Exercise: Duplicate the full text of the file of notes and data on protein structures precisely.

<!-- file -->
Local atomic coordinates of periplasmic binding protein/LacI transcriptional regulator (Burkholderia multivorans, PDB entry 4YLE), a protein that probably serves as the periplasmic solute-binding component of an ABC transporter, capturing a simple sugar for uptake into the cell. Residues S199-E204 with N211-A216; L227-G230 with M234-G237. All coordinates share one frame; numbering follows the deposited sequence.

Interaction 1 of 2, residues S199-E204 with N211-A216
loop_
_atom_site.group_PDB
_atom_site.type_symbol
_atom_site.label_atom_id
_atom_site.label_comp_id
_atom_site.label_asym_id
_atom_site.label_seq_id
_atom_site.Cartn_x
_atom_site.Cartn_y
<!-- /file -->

Local atomic coordinates of periplasmic binding protein/LacI transcriptional regulator (Burkholderia multivorans, PDB entry 4YLE), a protein that probably serves as the periplasmic solute-binding component of an ABC transporter, capturing a simple sugar for uptake into the cell. Residues S199-E204 with N211-A216; L227-G230 with M234-G237. All coordinates share one frame; numbering follows the deposited sequence.

Interaction 1 of 2, residues S199-E204 with N211-A216
loop_
_atom_site.group_PDB
_atom_site.type_symbol
_atom_site.label_atom_id
_atom_site.label_comp_id
_atom_site.label_asym_id
_atom_site.label_seq_id
_atom_site.Cartn_x
_atom_site.Cartn_y